Moments from the Metamorphoses – Ovid at the Scuderie del Quirinale

I was a teenager the last time I read (and adored) Ovid’s Metamorphoses, but the characters and stories still so feel so familiar. Walking around the Scuderie del Quirinale, at the exhibition of artworks inspired by Ovid (Ovidio. Amori, miti e altre storie), it was like bumping into old friends. “Ah, it’s Icarus again …Marsyas challenging Apollo to a competition on the lyre, we all know how that ends….a distressed woman and a cow, must be Zeus and Europa.”

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(‘The Abduction of Europa’, Antonio Caracci)

I know Ovid because I’ve read Ovid, but I know him best through art. If you start looking, the myths of the Metamorphoses are everywhere – countless paintings, frescoes and sculptures in churches, museums and galleries, returning obsessively to certain moments.

Daphne turns into a tree to escape Apollo:

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(‘Apollo and Daphne’, Bernini)

Zeus turns into an eagle to abduct Ganymede:

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(‘The Rape of Ganymede’, Damiano Mazza)

The massacre of Niobe’s children by Apollo (and in some versions, Artemis):

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(‘The Punishment of Niobe’ by Tobias Verhaect)

Most art inspired by mythology seems to be focused on a moment of suffering – death, mourning, rape, abduction. The crucial, dramatic moment of the story is almost always a terrible one, and yet generations of artists (and gallery-goers) delight in them.

There’s just something morbidly fascinating about these moments – often a fateful encounter between god and mortal. They’re turning points – the lives of Daphne, Ganymede, Niobe and Europa will never be the same again.

I like the amorality of these stories. There are a few exceptions, such as the myth of Icarus and Daedalus, or the myth of Marsyas and Apollo, which have a clear moral message – a warning against arrogance or hubris. But for the most part there’s no message, no lesson. What I love about mythology, and the Metamorphoses in particular, is the acceptance of things as they are, without judgement. Beautiful things happen. Terrible things happen. Life is random. People live and then transform. Omnia mutantur, nihil interit. (‘Everything changes. Nothing perishes.’)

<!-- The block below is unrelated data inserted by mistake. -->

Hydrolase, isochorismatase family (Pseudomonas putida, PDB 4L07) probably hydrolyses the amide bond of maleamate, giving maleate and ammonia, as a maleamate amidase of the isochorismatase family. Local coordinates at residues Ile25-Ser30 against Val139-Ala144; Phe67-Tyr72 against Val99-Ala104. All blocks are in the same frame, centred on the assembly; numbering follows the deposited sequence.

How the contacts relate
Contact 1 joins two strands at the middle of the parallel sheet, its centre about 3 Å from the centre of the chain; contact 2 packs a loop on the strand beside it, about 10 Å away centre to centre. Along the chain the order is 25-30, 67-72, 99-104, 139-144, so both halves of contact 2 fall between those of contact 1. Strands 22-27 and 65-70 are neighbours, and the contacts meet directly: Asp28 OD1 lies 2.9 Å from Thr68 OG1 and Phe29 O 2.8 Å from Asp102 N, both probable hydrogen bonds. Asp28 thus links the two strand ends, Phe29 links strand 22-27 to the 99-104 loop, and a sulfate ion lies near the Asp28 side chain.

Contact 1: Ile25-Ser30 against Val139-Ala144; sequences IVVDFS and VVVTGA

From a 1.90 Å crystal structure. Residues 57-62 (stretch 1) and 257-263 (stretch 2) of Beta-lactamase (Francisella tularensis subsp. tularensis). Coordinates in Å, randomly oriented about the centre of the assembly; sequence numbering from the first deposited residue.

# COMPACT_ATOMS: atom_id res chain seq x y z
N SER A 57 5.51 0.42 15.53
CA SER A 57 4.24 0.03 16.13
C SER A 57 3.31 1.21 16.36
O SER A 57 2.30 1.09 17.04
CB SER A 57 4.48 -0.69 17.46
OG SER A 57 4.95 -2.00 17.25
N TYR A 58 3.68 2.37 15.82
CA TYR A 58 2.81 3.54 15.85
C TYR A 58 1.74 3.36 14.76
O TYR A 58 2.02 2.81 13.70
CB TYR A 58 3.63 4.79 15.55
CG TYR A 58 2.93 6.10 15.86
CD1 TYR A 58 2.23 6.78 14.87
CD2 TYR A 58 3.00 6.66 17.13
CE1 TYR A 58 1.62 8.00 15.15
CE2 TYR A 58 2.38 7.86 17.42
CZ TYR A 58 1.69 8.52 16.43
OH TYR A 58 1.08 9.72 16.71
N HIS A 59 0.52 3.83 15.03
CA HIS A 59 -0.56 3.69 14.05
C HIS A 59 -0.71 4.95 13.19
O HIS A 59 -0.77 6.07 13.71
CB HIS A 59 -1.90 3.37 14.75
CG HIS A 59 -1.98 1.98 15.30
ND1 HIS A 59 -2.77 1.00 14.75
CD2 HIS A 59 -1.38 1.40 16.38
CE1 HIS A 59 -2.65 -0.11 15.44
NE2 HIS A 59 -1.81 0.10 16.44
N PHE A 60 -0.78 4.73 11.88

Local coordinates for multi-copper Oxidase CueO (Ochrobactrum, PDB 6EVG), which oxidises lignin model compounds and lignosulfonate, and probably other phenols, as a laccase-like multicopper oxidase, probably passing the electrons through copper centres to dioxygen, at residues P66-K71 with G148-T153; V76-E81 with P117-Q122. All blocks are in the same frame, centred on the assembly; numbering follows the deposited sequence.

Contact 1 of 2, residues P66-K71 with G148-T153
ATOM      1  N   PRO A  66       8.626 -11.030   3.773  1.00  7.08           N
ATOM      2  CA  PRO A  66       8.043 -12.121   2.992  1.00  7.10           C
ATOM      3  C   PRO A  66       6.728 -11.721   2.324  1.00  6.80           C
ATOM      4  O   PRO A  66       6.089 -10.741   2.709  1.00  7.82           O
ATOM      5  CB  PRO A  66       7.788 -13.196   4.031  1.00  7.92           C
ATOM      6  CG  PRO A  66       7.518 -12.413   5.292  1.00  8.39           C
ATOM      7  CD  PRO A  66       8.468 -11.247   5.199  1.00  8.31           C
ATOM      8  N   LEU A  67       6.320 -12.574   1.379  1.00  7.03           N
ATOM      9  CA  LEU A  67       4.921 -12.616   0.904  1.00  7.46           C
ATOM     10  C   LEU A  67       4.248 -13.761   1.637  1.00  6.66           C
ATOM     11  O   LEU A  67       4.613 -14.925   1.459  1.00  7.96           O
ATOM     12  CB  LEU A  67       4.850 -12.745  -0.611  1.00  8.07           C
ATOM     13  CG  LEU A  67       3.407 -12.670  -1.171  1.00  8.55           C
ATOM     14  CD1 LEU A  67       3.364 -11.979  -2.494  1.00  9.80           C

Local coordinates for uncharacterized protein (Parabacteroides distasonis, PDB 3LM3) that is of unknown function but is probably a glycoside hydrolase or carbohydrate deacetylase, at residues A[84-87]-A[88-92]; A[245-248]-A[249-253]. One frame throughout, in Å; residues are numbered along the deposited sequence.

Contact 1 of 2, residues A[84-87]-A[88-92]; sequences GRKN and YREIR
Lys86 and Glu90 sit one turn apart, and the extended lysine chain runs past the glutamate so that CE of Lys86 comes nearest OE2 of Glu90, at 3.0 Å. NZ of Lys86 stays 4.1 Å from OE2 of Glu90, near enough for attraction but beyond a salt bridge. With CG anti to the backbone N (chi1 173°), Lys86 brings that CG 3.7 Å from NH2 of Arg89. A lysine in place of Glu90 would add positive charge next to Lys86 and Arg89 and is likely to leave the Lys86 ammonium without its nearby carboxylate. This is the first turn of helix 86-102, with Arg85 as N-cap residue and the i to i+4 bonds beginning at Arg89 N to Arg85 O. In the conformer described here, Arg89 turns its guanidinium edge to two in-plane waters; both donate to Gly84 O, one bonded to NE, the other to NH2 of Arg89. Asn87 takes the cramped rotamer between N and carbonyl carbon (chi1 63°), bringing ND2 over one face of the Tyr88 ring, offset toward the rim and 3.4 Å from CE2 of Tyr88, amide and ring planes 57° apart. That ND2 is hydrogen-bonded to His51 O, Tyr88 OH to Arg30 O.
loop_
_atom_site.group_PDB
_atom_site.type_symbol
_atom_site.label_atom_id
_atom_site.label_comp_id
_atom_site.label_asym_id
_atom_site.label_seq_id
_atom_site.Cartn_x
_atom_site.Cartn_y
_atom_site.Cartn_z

One of my favourite myths is the story of Ariadne. After helping Theseus to defeat the Minotaur, she’s abandoned on the island of Naxos. There are lots of paintings and sculptures depicting either the sleeping Ariadne (unaware that she’s been abandoned), or showing the moment that she wakes up alone on the beach and weeps for Theseus.

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(Head of sleeping Ariadne)

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(‘Ariadne in Naxos’, Evelyn de Morgan)

I understand why these moments are popular artistic subjects – beautiful sleeping woman, beautiful sad woman.

But the best, most dramatic moment of the story is this:

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(‘Bacchus and Ariadne’, Titian)

This is the moment when Ariadne meets Dionysus (Bacchus), the god of wine, and his entourage. The moment when she meets her future husband, and realises her life is about to be transformed:

Here’s an extract from one of my novels, where two characters look at a painting of the Annunciation during a visit to the Accademia in Venice and then discuss Bacchus and Ariadne:

“Look at this,” she said.
The angel Gabriel had swept into a palace of marble, an elegant building of columns and archways. To the right, the Virgin Mary regarded her visitor with an expression of mild curiosity.
“Mary always looks so serene, doesn’t she?” said Hyacinth. “But it must have been a frightful shock.”
“That’s what I always thought. When I was younger I was so enthralled by these Annunciation paintings, staring at them for ages in the Gallery. My sisters had to drag me away.”